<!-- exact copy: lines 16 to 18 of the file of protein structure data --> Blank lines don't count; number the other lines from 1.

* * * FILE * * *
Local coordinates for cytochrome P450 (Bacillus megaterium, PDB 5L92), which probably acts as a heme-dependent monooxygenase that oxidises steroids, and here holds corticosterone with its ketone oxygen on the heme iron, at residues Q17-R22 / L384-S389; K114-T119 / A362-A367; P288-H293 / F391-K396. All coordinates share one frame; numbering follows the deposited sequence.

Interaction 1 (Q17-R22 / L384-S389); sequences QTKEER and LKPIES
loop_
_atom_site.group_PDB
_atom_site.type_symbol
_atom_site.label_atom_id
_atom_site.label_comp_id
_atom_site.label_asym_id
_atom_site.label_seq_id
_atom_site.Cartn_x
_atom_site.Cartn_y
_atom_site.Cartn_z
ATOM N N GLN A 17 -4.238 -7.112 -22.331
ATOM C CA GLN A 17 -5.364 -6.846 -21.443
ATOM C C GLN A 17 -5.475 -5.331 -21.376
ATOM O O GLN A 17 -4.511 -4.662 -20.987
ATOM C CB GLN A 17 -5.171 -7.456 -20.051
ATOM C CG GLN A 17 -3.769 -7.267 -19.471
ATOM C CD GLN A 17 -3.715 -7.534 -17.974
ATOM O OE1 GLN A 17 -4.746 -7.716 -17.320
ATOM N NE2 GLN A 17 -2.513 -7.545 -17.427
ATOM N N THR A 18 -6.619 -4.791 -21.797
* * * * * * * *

ATOM O O GLN A 17 -4.511 -4.662 -20.987
ATOM C CB GLN A 17 -5.171 -7.456 -20.051
ATOM C CG GLN A 17 -3.769 -7.267 -19.471